As co-founder of the ThingsCon community (https://thingscon.org) that advocates for a responsible and human-centric approach to Internet of Things (IoT), smart cities have become an important focal point for my work: While the term “Smart City” itself is a little vague and ill-defined, smart cities are where the digital and the physical world meet, and where algorithms actively impact our daily lives.
The more cities are being connected and thus turned into Smart Cities, the more our society faces complex issues around power dynamics, control, and access. In other words, where machine decision making (artificial intelligence, machine learning; take your pick) starts impacting and shaping our public space, every single citizen is impacted by technological systems that are largely black boxes.
Today, the discourse around Smart Cities is largely dominated by the vendors of smart city tech: The debate is using their language, the framing of possible solutions matches their products. There isn’t anything malign going on, either - but the arguments are one-sided and myopic: They are selling technical “solutions” to complex societal challenges. This can never work, and is problematic in a myriad of ways.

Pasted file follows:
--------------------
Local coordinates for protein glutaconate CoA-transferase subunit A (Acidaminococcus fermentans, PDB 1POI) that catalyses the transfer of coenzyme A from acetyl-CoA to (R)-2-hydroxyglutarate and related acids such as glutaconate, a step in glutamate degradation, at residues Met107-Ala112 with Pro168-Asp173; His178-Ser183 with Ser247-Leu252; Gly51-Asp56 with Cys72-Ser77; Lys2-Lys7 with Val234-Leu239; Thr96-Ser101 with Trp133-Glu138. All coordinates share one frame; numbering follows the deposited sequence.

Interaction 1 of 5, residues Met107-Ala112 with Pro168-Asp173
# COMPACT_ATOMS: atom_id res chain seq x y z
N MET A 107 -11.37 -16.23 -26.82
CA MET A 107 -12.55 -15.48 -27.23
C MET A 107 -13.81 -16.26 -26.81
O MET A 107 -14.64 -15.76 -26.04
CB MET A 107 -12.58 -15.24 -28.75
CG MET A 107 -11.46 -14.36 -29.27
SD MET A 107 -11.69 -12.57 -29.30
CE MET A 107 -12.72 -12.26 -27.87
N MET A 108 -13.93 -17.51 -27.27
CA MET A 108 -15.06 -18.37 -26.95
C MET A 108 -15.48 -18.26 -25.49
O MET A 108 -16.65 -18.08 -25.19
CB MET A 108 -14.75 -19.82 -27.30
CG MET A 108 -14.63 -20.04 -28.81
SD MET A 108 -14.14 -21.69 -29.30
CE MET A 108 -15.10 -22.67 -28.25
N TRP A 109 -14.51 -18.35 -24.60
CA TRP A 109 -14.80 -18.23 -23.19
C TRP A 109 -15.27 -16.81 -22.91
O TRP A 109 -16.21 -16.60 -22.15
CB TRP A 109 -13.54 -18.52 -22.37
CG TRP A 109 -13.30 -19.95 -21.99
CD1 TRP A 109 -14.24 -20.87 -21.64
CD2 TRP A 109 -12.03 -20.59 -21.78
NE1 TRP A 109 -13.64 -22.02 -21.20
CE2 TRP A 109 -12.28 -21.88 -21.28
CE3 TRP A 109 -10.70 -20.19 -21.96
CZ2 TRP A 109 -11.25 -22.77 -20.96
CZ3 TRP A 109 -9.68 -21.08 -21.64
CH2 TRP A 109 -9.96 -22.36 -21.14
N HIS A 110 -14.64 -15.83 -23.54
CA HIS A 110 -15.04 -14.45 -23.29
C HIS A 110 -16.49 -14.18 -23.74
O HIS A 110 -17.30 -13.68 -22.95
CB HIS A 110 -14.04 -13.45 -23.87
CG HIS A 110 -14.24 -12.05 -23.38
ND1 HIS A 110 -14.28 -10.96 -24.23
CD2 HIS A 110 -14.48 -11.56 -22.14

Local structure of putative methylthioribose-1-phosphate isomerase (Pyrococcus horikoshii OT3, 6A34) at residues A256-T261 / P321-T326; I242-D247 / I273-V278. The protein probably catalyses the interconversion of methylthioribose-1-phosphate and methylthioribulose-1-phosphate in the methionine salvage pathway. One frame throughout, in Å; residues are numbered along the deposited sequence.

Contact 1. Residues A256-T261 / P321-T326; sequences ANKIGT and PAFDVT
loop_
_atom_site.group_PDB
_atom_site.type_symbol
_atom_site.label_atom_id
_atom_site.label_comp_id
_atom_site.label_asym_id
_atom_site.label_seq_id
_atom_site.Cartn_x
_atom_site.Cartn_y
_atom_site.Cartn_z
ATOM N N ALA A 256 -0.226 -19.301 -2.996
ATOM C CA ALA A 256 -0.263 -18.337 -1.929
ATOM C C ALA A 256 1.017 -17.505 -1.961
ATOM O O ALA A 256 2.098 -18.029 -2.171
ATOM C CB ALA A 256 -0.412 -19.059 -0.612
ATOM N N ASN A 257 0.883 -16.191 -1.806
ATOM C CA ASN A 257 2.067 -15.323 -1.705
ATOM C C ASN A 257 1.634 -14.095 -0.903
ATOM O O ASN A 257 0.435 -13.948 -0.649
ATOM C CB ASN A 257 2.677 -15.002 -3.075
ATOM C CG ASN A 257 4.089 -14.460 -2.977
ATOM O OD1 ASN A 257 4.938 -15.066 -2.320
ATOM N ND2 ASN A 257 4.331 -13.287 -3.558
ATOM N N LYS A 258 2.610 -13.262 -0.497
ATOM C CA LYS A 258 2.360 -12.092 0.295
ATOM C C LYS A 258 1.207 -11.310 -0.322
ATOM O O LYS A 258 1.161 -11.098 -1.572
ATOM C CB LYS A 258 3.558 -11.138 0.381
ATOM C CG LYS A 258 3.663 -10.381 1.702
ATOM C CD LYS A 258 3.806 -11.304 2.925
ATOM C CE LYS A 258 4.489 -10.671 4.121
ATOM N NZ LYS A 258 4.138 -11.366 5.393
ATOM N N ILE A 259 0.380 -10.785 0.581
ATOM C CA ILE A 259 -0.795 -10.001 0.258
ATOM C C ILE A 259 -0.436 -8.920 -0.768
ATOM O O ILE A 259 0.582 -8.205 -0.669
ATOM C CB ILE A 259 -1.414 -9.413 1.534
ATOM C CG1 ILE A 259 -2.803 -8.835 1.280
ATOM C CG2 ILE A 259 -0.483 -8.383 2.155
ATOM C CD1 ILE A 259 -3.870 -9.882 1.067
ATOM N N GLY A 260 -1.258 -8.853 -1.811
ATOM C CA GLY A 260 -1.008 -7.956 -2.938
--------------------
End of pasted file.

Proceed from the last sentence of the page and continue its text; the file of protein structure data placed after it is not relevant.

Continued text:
I propose to re-frame the Smart City discourse away from a technology focus and towards a focus on societal impact and ask a different set of questions than the tech vendors’ solutions are trying to answer - like the following:
What are the potential impacts we can have when introducing a data layer and machine decision making into public space? What are the desirable consequences, what are the damages we need to avoid? What are the intended vs unintended potential consequences, and what are the known unknowns? How can we design a city to be resilient and worth living in, instead of just a little more efficient?
In other words: What are better urban metrics in cities increasingly governed or shaped by algorithms? How can we put people first and make sure that their cities, their public spaces and agoras work for all of them and not just for the companies that sell some of the infrastructure?
Working out these metrics, an analytical framework for assessing what’s desirable in a Smart City, is the key to unlocking a real, meaningful debate. It’s the basis on which policy makers, using participatory processes and involving all stakeholder groups, get empowered to start drafting meaningful Smart City policies and procurement guidelines. It’s an important building block in allowing us to move society forward, one city at a time.
At this point, I’m convinced we need to build all Smart City policies around citizens/digital/human rights first, and with a strong priority on participatory processes, transparency, and accountability.
Beyond that, these metrics need fleshing out. It’s this project that I’m proposing to tackle together with the Edgeryders community.
For some background on me, some links: